The Skeptics Society & Skeptic magazine

Announcing the NEW Skeptic Website!

Skeptic website screenshot

Today we’re pleased to announce the launch of our new website! It’s been completely re-organized, re-designed, and re-coded, to make it a more useful resource for research, education, and entertainment. This new website was made possible by the generous support of Robert and Diane Zeps, whose friendship and encouragement is deeply appreciated, and the communications firm Rocketday Arts, which has donated many extra hours to this project.

On the organizational side, we’ve added summaries for each of our resources, as well as a Reading Room library, where all our online articles, editorials, reports, and reviews are cross-indexed by topic. Also, a search feature will be added as soon as Google has finished spidering the new site.

On the technical side, much care has been put into creating appropriate code for a public resource. All content pages (outside of the storefront) have been hand-coded to semantically-structured, W3C compliant XHTML and CSS, adhering to accessibility guidelines set forth by the W3C’s Web Accessibility Initiative and US Section 508. Please be patient with us in the first couple weeks as we iron out the last technical issues. As newer browsers are more standards-compliant, please visit our site with a current browser, such as:

We’ve also added security features and updates to our online Skeptic Shop:

  • all 12 years of Skeptic magazine back issues;
  • DVDs, VHS, CDs and audio cassettes of almost every lecture and conference from the Skeptics Distinguished Lecture Series at Caltech, (featuring the biggest stars of science);
  • the Baloney Detection Kit booklet and How to Debate a Creationist booklet; and
  • a rich selection of the most important books on science and skepticism for every skeptics’ library.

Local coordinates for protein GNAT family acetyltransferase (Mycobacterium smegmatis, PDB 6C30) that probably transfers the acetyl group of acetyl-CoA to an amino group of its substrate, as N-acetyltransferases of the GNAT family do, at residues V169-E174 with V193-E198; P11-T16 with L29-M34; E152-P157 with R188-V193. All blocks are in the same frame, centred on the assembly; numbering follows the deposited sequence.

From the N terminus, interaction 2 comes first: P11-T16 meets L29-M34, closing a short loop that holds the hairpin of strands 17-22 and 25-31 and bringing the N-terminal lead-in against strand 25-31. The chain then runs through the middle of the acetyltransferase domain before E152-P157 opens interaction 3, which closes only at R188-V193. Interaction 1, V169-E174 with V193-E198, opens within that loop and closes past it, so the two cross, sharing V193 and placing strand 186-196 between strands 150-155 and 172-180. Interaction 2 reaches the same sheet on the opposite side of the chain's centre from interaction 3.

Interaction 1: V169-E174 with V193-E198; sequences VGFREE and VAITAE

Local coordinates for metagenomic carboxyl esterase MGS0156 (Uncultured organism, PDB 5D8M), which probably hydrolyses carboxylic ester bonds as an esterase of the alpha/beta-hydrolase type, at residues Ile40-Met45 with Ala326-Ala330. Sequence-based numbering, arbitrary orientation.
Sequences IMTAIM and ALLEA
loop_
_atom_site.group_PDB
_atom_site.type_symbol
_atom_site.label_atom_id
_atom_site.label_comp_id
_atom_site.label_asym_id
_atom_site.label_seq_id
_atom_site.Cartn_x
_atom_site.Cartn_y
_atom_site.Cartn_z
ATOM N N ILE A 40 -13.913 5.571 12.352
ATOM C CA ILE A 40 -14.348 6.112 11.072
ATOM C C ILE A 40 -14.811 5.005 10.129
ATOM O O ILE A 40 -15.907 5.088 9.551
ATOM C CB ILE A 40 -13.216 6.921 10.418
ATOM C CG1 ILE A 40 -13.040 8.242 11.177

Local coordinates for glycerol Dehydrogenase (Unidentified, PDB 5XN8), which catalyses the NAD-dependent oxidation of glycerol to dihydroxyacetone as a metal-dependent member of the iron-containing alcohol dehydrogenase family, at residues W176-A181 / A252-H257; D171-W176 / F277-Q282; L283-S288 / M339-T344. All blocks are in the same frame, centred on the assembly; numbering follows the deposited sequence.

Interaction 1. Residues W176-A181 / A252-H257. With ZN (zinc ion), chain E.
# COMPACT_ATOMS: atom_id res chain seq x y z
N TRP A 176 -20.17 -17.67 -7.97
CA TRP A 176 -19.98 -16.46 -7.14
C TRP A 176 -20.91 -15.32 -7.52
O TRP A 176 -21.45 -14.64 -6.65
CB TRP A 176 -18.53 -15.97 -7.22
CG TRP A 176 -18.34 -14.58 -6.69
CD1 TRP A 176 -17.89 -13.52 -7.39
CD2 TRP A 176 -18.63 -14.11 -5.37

Let us know your thoughts!

Help Us Build this Resource

Skeptic website screenshot

As funding permits, we will continue adding resources online (we’ve got hundreds to add!), in the hopes to soon have an expansive, searchable collection of FREE online articles on all things relating to science and skepticism. If you’d like to help us continue building this public resource, contact us at or donate to our Website Fund online.

eSkeptic: Call for Submissions

With the growing popularity of eSkeptic, whose articles, reviews, and commentaries are archived at (thus adding to our growing Reading Room Library), we encourage editorial submissions from our readers, most notably short articles on topics current and controversial (e.g., Intelligent Design creationism), and reviews of new books (On Bullshit), films, television programs (e.g., WB’s new series Supernatural). Submissions should be made electronically with an attached file in MS Word (saved with the “.doc” file extension) and sent to

painting of Carl Sagan

Carl Sagan’s Cosmos

The definitive tour of our universe! On Tuesday nights, the Science Channel is in the midst of reairing Carl Sagan’s Cosmos, digitally remastered, with updated science and all new graphics.

book cover

Plows, Plagues & Petroleum
Global Warming, Climate Change
& the Future of the Environment

Dr. William Ruddiman

Sunday, October 9th, 2pm
Baxter Lecture Hall, Caltech, Pasadena, CA

The impact on climate from 200 years of industrial development is an everyday fact of life, but did humankind’s active involvement in climate change really begin with the industrial revolution, as commonly believed? Dr. William Ruddiman, a climate scientist at the University of Virginia in Charlottesville and the author of the controversial new book, Plows, Plagues, and Petroleum, argues that humans have actually been changing the climate for some 8,000 years — as a result of the earlier discovery of agriculture. The “Ruddiman Hypothesis” has been controversial ever since it was featured as a cover story in Scientific American. It states that the impact of farming on greenhouse-gas levels, thousands of years before the industrial revolution, kept our planet notably warmer than if natural climate cycles had prevailed — quite possibly forestalling a new ice age.

Ruddiman takes us through three broad stages of human history: when nature was in control; when humans began to take control, discovering agriculture and affecting climate through carbon dioxide and methane emissions; and, finally, the more recent human impact on climate change. Along the way he raises the fascinating possibility that plagues, by depleting human populations, also affected reforestation and thus climate — as suggested by dips in greenhouse gases when major pandemics have occurred. The book concludes by looking to the future and critiquing the impact of special interest money on the global warming debate.

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